Bank of America attempted foreclosure on the Halls three times. This also meant three mediation attempts under Nevada’s AB 149, with the third seemingly successful on December 29, 2010. Yet the Halls did not receive documents from Bank of America until February 2011. And when they did, the documents were not AB 149 compliant.
On July 9, 2011, the Halls filed a new complaint. They had been sending payments to a Western Union location in California. The following November, an attorney brought in by the Nevada Attorney General’s Office confirmed their loan didn’t sound legal.
In 2012, another foreclosure attempt was initiated. In February 2016, the Halls’ house was ultimately blue-taped. At the fourth and final mediation attempt on July 11, 2016, Diane asked, “Who owns the loan?” Attorneys for Bayview Loan Servicing, the debt collection agency that had obtained the right to foreclose upon the Halls by then, claimed Bank of America was still holding the loan. Yet during a previous mediation hearing in 2012, Bank of America could not produce the documents.
Last fall, John and Diane Hall voted for Donald J. Trump for President. They were particularly attracted to his #DrainTheSwamp anti-corruption, anti-Wall Street message.

They still hold hope Trump will “look out for the little guy” as President.

Last November, following his surprise election as President, Donald Trump picked Steven Mnuchin to serve as his Treasury Secretary. Despite the Trump Campaign’s #DrainTheSwamp anti-corruption, anti-Wall Street message, Mnuchin proposed a policy package full of Wall Street deregulation. And even though Mnuchin promised to display independence at the Treasury Department, he still holds $100 million in CIT stock and sits on CIT’s Board of Directors. (CIT Group purchased OneWest in 2015 for $3.4 billion.)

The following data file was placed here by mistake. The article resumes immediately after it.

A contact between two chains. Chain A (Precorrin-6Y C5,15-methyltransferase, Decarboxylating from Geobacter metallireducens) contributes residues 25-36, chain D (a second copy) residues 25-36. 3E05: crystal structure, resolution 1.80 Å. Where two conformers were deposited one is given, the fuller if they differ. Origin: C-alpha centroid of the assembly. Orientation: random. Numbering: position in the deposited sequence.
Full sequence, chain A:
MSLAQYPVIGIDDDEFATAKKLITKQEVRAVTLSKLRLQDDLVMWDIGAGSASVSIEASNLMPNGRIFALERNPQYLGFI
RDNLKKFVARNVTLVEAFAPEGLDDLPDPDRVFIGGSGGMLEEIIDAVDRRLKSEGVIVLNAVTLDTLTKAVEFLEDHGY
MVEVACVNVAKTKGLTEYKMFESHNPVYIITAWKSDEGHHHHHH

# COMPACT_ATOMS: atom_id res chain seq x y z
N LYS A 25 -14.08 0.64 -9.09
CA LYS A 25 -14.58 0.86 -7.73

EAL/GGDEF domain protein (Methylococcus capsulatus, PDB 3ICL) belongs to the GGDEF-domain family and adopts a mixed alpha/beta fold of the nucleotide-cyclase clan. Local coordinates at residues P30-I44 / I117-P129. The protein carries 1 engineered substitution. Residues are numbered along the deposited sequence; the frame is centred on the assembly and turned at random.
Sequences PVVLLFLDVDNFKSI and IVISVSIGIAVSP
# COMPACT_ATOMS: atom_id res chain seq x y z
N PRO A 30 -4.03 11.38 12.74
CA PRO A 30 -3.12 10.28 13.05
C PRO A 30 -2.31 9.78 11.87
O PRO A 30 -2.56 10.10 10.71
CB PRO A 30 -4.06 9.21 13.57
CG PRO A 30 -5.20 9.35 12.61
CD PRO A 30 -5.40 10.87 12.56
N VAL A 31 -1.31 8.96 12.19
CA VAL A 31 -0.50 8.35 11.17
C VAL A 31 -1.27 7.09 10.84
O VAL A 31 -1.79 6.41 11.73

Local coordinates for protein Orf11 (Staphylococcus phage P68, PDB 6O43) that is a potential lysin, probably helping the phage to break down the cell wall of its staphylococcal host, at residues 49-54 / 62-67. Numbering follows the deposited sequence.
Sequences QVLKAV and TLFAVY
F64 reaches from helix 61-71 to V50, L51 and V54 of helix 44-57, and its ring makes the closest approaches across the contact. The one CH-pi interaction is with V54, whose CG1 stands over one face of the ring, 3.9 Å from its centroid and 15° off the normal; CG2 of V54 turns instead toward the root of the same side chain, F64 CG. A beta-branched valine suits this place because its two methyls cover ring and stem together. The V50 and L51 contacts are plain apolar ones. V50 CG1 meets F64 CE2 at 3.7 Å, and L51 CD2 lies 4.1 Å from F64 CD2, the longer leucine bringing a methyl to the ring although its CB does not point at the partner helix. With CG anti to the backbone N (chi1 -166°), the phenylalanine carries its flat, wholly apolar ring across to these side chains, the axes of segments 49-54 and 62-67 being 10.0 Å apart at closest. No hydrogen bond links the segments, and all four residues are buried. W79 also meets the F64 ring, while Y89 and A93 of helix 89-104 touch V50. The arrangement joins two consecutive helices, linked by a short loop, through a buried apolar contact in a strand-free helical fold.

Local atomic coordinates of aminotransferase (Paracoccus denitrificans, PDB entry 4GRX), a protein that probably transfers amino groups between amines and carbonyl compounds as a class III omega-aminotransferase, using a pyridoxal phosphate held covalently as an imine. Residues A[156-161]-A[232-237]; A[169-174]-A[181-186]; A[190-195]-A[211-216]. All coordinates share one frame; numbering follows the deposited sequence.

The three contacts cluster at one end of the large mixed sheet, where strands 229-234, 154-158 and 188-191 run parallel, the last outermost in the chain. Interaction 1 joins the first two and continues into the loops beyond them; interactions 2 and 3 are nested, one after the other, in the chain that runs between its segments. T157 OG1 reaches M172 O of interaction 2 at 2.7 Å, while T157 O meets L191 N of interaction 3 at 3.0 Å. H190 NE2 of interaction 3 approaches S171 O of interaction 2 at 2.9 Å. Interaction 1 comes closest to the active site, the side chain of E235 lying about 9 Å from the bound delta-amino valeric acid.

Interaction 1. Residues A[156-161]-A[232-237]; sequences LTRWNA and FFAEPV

Even though the Halls still hold hope President Trump will follow through on his promise to #DrainTheSwamp, they do agree with Allied Progress and other consumer advocates that Steven Mnuchin is just too tied to the Wall Street “foreclosure machine” to be trusted with the keys to the U.S. Treasury. The Halls would know, as they themselves fell victim to another arm of that very “foreclosure machine”. The Halls are probably not the only Trump voters who are scratching their heads over this Mnuchin pick. How can someone who positioned himself as “anti-establishment” choose someone deep in Wall Street’s establishment to oversee regulation of his Wall Street establishment colleagues?
Think about that for a moment. Donald Trump campaigned on a promise to #DrainTheSwamp of Wall Street corruption. Voters like John and Diane Hall gravitated to Trump because he promised “change.” Trump then nominated Steven Mnuchin to be Treasury Secretary. Mnuchin took part in Wall Street’s “foreclosure machine,”  a brutal attack on distressed homeowners that ensnared people like the Halls. How, then, is President Trump “draining the swamp”?